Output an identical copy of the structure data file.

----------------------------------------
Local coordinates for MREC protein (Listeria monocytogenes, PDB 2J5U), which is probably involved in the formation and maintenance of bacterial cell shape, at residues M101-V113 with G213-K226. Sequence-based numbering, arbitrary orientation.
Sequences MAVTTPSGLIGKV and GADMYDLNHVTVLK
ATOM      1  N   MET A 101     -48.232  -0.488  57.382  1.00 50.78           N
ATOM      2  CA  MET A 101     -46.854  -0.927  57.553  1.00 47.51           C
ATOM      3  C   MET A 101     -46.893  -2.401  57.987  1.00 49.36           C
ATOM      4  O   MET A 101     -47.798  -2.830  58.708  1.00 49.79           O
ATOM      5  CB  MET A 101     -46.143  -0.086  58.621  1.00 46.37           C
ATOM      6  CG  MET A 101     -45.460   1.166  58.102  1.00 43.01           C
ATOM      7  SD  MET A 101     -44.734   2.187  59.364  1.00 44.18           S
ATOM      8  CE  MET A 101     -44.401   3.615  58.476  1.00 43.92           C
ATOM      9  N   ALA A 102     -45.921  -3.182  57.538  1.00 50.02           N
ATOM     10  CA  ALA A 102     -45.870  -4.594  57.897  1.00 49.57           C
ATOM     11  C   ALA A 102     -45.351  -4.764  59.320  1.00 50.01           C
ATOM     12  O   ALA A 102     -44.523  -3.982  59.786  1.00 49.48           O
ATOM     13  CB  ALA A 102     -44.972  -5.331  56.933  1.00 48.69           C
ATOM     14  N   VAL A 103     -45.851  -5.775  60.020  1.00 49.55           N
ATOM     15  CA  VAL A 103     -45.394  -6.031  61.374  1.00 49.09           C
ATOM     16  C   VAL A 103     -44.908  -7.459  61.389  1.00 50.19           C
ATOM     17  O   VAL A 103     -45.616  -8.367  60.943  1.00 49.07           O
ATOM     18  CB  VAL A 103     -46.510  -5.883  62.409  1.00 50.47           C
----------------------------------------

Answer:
Local coordinates for MREC protein (Listeria monocytogenes, PDB 2J5U), which is probably involved in the formation and maintenance of bacterial cell shape, at residues M101-V113 with G213-K226. Sequence-based numbering, arbitrary orientation.
Sequences MAVTTPSGLIGKV and GADMYDLNHVTVLK
ATOM      1  N   MET A 101     -48.232  -0.488  57.382  1.00 50.78           N
ATOM      2  CA  MET A 101     -46.854  -0.927  57.553  1.00 47.51           C
ATOM      3  C   MET A 101     -46.893  -2.401  57.987  1.00 49.36           C
ATOM      4  O   MET A 101     -47.798  -2.830  58.708  1.00 49.79           O
ATOM      5  CB  MET A 101     -46.143  -0.086  58.621  1.00 46.37           C
ATOM      6  CG  MET A 101     -45.460   1.166  58.102  1.00 43.01           C
ATOM      7  SD  MET A 101     -44.734   2.187  59.364  1.00 44.18           S
ATOM      8  CE  MET A 101     -44.401   3.615  58.476  1.00 43.92           C
ATOM      9  N   ALA A 102     -45.921  -3.182  57.538  1.00 50.02           N
ATOM     10  CA  ALA A 102     -45.870  -4.594  57.897  1.00 49.57           C
ATOM     11  C   ALA A 102     -45.351  -4.764  59.320  1.00 50.01           C
ATOM     12  O   ALA A 102     -44.523  -3.982  59.786  1.00 49.48           O
ATOM     13  CB  ALA A 102     -44.972  -5.331  56.933  1.00 48.69           C
ATOM     14  N   VAL A 103     -45.851  -5.775  60.020  1.00 49.55           N
ATOM     15  CA  VAL A 103     -45.394  -6.031  61.374  1.00 49.09           C
ATOM     16  C   VAL A 103     -44.908  -7.459  61.389  1.00 50.19           C
ATOM     17  O   VAL A 103     -45.616  -8.367  60.943  1.00 49.07           O
ATOM     18  CB  VAL A 103     -46.510  -5.883  62.409  1.00 50.47           C